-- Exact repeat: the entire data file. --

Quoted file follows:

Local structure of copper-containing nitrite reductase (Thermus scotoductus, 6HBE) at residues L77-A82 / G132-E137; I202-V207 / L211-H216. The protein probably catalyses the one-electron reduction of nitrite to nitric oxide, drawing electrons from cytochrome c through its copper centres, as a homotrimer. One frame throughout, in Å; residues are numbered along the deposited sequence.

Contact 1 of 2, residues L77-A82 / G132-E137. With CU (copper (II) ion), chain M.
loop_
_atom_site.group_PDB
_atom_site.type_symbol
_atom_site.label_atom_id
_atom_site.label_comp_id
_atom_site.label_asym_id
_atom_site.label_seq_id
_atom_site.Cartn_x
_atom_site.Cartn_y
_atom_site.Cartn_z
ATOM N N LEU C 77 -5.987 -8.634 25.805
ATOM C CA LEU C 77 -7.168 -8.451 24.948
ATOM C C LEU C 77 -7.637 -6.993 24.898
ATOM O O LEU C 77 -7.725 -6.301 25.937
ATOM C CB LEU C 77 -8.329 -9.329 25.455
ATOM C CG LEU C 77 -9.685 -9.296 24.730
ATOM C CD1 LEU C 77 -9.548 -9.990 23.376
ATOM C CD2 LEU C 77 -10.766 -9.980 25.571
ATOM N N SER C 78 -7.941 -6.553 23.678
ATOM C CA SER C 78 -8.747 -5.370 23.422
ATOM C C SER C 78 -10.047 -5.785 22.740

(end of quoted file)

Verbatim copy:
Local structure of copper-containing nitrite reductase (Thermus scotoductus, 6HBE) at residues L77-A82 / G132-E137; I202-V207 / L211-H216. The protein probably catalyses the one-electron reduction of nitrite to nitric oxide, drawing electrons from cytochrome c through its copper centres, as a homotrimer. One frame throughout, in Å; residues are numbered along the deposited sequence.

Contact 1 of 2, residues L77-A82 / G132-E137. With CU (copper (II) ion), chain M.
loop_
_atom_site.group_PDB
_atom_site.type_symbol
_atom_site.label_atom_id
_atom_site.label_comp_id
_atom_site.label_asym_id
_atom_site.label_seq_id
_atom_site.Cartn_x
_atom_site.Cartn_y
_atom_site.Cartn_z
ATOM N N LEU C 77 -5.987 -8.634 25.805
ATOM C CA LEU C 77 -7.168 -8.451 24.948
ATOM C C LEU C 77 -7.637 -6.993 24.898
ATOM O O LEU C 77 -7.725 -6.301 25.937
ATOM C CB LEU C 77 -8.329 -9.329 25.455
ATOM C CG LEU C 77 -9.685 -9.296 24.730
ATOM C CD1 LEU C 77 -9.548 -9.990 23.376
ATOM C CD2 LEU C 77 -10.766 -9.980 25.571
ATOM N N SER C 78 -7.941 -6.553 23.678
ATOM C CA SER C 78 -8.747 -5.370 23.422
ATOM C C SER C 78 -10.047 -5.785 22.740